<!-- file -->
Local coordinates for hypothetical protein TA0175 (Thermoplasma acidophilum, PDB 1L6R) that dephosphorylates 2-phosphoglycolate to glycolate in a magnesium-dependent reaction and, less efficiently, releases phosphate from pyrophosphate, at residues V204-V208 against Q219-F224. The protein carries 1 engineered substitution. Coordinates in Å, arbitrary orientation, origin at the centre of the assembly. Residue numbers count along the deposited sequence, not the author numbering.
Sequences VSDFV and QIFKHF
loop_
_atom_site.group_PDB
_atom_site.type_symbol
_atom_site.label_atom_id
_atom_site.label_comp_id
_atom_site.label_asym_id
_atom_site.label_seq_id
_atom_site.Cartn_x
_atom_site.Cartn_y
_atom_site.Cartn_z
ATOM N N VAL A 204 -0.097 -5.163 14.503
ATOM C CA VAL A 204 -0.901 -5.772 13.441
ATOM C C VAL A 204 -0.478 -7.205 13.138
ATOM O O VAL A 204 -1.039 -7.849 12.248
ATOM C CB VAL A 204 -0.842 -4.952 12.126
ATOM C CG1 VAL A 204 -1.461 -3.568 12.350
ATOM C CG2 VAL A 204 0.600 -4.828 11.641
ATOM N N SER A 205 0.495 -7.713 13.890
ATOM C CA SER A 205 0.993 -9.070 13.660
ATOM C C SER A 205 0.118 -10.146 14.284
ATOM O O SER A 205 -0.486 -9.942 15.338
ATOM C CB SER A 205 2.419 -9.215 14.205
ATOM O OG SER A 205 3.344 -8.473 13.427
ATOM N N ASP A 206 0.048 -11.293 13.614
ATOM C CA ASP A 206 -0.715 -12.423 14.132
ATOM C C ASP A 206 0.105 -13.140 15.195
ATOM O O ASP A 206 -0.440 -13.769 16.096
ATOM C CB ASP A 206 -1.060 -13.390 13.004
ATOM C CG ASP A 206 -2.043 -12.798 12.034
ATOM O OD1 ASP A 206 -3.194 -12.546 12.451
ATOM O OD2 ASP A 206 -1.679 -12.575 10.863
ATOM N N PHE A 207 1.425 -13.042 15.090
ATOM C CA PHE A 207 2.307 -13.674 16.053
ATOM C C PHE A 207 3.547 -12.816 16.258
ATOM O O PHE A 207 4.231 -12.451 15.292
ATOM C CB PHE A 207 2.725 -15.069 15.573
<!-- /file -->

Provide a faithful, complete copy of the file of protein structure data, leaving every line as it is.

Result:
Local coordinates for hypothetical protein TA0175 (Thermoplasma acidophilum, PDB 1L6R) that dephosphorylates 2-phosphoglycolate to glycolate in a magnesium-dependent reaction and, less efficiently, releases phosphate from pyrophosphate, at residues V204-V208 against Q219-F224. The protein carries 1 engineered substitution. Coordinates in Å, arbitrary orientation, origin at the centre of the assembly. Residue numbers count along the deposited sequence, not the author numbering.
Sequences VSDFV and QIFKHF
loop_
_atom_site.group_PDB
_atom_site.type_symbol
_atom_site.label_atom_id
_atom_site.label_comp_id
_atom_site.label_asym_id
_atom_site.label_seq_id
_atom_site.Cartn_x
_atom_site.Cartn_y
_atom_site.Cartn_z
ATOM N N VAL A 204 -0.097 -5.163 14.503
ATOM C CA VAL A 204 -0.901 -5.772 13.441
ATOM C C VAL A 204 -0.478 -7.205 13.138
ATOM O O VAL A 204 -1.039 -7.849 12.248
ATOM C CB VAL A 204 -0.842 -4.952 12.126
ATOM C CG1 VAL A 204 -1.461 -3.568 12.350
ATOM C CG2 VAL A 204 0.600 -4.828 11.641
ATOM N N SER A 205 0.495 -7.713 13.890
ATOM C CA SER A 205 0.993 -9.070 13.660
ATOM C C SER A 205 0.118 -10.146 14.284
ATOM O O SER A 205 -0.486 -9.942 15.338
ATOM C CB SER A 205 2.419 -9.215 14.205
ATOM O OG SER A 205 3.344 -8.473 13.427
ATOM N N ASP A 206 0.048 -11.293 13.614
ATOM C CA ASP A 206 -0.715 -12.423 14.132
ATOM C C ASP A 206 0.105 -13.140 15.195
ATOM O O ASP A 206 -0.440 -13.769 16.096
ATOM C CB ASP A 206 -1.060 -13.390 13.004
ATOM C CG ASP A 206 -2.043 -12.798 12.034
ATOM O OD1 ASP A 206 -3.194 -12.546 12.451
ATOM O OD2 ASP A 206 -1.679 -12.575 10.863
ATOM N N PHE A 207 1.425 -13.042 15.090
ATOM C CA PHE A 207 2.307 -13.674 16.053
ATOM C C PHE A 207 3.547 -12.816 16.258
ATOM O O PHE A 207 4.231 -12.451 15.292
ATOM C CB PHE A 207 2.725 -15.069 15.573